Take some time with this article. It’s both a common sense approach to scouting quarterbacks, along with being a reference for those who don’t subscribe to such an idea.
First and foremost, a quarterback must be able throw with accuracy — or, as I’ve always believed to be the more descriptive term, precise ball location. If you can’t do that, you have no chance to be a quality NFL quarterback. You can see that on film. It’s measurable.
You must be able to stand and deliver in a muddied pocket. That’s an absolutely necessary attribute. That’s why size is a trait, although it’s never talked about that way. Taller, stronger quarterbacks can respond to the pocket closing down far better than shorter, lighter quarterbacks.
All I know is this: in just every NFL game, there are throws that demand a strong arm. I can’t tell you how many times I’ve seen a quarterback not pull the trigger on throws that are there because he knows he can’t make them, or he’s just not comfortable turning it loose.
If you’re not a power thrower, then you must compensate with great timing and anticipation, and you must be precisely accurate (as already discussed). Those attributes are magnified for those with lesser arms.
Another trait that is unmistakably measurable is decision-making. Watch enough film, and you’ll understand route combinations and reading progressions based on the alignment of receivers, and the defensive coverage. You’ll know where the ball should go within the precise timing of the play’s design.
Naturally, the instinct is to try to find all of these attributes in one quarterback – something that is virtually impossible. When it happens, it becomes easy for the team to tailor an offense around such a player. In some respects, Luck is probably the closest to today’s NFL prototype QB; however, it will probably be years before another player of his caliber and readiness is available in the draft.
Until then, the Browns will do what they have always done – which is try to fit a scheme to a quarterback, and/or take the opposite approach of what most successful teams do. As Aloysius pointed out, Syracuse’s Ryan Nassib could be this draft’s most accurate passer – something that Cosell and essentially all football people cite as the most important QB attribute to possess.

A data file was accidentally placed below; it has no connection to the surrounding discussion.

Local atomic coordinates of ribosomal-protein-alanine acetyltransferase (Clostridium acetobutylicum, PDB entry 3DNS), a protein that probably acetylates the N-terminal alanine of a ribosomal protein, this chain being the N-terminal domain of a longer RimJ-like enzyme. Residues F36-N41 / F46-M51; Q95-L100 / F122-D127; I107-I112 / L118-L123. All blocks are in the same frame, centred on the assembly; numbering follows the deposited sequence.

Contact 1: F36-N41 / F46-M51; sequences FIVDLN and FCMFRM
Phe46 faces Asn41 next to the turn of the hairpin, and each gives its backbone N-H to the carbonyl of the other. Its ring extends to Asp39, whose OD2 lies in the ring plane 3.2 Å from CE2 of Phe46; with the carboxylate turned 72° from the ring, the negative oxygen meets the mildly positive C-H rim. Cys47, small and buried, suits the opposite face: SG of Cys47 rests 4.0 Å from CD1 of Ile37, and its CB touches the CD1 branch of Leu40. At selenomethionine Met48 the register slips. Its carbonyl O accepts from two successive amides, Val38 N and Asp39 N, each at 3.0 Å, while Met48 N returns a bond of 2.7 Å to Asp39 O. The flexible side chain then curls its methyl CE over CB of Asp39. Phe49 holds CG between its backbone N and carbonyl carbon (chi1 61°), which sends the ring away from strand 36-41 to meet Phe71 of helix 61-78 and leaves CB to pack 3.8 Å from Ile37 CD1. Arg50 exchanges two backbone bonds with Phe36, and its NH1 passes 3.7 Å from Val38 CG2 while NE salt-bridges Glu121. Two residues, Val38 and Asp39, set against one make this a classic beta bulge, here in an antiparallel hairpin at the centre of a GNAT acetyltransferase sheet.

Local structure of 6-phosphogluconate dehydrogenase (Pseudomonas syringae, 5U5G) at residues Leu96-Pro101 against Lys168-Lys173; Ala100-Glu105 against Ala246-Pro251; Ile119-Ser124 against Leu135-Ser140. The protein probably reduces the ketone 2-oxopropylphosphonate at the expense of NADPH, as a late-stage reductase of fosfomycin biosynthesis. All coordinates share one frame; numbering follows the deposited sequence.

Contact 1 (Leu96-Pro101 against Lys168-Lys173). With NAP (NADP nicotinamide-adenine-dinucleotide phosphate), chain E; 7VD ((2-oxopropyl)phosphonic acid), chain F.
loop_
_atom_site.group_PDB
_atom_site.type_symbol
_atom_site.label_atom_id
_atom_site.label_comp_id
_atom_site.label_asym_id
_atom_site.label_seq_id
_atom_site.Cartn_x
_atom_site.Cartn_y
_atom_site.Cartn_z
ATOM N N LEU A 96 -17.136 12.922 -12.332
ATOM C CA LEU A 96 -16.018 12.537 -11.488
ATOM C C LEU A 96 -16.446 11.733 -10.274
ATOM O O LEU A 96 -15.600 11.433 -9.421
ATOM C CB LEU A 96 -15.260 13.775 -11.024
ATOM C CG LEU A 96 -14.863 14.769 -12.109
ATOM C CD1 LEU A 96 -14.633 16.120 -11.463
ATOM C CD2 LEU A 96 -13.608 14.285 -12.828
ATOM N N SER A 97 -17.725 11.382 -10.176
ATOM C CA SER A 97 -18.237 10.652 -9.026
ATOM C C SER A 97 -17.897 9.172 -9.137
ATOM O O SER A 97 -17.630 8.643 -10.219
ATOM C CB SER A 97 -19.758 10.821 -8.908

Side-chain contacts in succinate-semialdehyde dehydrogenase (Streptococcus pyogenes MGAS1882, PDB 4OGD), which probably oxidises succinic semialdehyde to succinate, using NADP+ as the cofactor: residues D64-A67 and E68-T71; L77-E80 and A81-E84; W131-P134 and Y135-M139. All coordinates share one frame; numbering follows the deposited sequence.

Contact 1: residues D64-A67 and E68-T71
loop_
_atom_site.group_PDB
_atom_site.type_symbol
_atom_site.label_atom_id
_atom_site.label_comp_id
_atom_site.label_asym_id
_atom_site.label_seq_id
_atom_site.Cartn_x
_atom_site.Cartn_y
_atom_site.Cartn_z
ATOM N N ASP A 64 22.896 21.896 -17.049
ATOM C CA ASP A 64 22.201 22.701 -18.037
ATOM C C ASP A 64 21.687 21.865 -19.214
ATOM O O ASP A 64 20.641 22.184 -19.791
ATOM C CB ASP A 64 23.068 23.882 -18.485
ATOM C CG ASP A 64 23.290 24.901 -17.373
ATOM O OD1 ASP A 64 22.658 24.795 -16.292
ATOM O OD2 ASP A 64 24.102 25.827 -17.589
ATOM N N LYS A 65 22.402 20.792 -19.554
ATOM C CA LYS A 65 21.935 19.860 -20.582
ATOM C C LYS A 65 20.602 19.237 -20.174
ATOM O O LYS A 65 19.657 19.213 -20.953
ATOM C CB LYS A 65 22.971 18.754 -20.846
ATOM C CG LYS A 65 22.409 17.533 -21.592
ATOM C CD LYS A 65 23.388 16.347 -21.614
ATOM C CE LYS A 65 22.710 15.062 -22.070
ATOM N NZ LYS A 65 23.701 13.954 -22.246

Regarding Nassib, here’s this from Cosell.
Of course, the Browns no longer run the kind of offense that Nassib is probably best suited for. Of course, regretting the departure of Pat Shurmur’s West Coast system is a grand abuse of energy. However, in trying to establish a link between a potential QB and the Browns’ latest offensive system, the projections again get skewed.
Certainly, there are some “strong-armed” QB’s in this year’s draft – highlighted by Mike Glennon. But then again, the Browns already possess such a player in Weeden. In a bit of circular (anti) logic, it’s as if Weeden was just waiting for Rob Chudzinski and Norv Turner’s pseudo-Air Coryell roots offense to arrive in Cleveland.
But as usual, there’s a catch – at least based on Cosell’s scouting report on Weeden from this time last year.
When Weeden has time and functional space to deliver the ball comfortably, he’s the purest and best pocket passer in this draft class.
He was particularly good on seam throws, and they’re not easy.
Of course, in the NFL, the ideal scenario of a comfortable, secure pocket does not happen quite as often as quarterbacks would like. You must be able to function effectively in the eye of the storm or you won’t play on Sundays. That’s where Weeden had some problems. The sample was small, given how well he was protected, but it was there nonetheless. When blitzed, Weeden struggled with both recognition and execution. Mentally, there were times he panicked, and physically, he did not exhibit the kind of subtle pocket movement that must be part of a pocket passer’s game in the NFL.
Sounds about right.
Granted, Weeden was handed a 1993 offense to work with, but if we roll the conversation back to those intangibles referenced earlier, we see that Weeden possesses the size, strength and arm strength, but falls short in the critical areas of accuracy, decision-making and handling pressure.
If you dig deeper through Cosell’s various analysis and/or if you watched any college football last year, you could probably arrive at the same assessment for a number of other quarterbacks – including Glennon, E.J. Manuel and Tyler Wilson. Or, the Browns could easily find themselves another version of Brandon Weeden in a few weeks – if only in a less polished form.
But again, the hope is that a new coaching staff and a slightly less draconian offensive system allows Weeden – or whoever – to progress as an NFL QB. Otherwise, the Browns are left with yet another poor matchup of system to quarterback – featuring a player who doesn’t possess most of the intangibles that make for successful NFL starters.
And that can only mean that the Browns will again have to reach into the draft to pull out the next in a long, long line of starting QB’s.
Coming Soon: We’ll start to take a closer look at this year’s QB class and figure out if they are as bad as some say.
In the meantime, do what you normally do.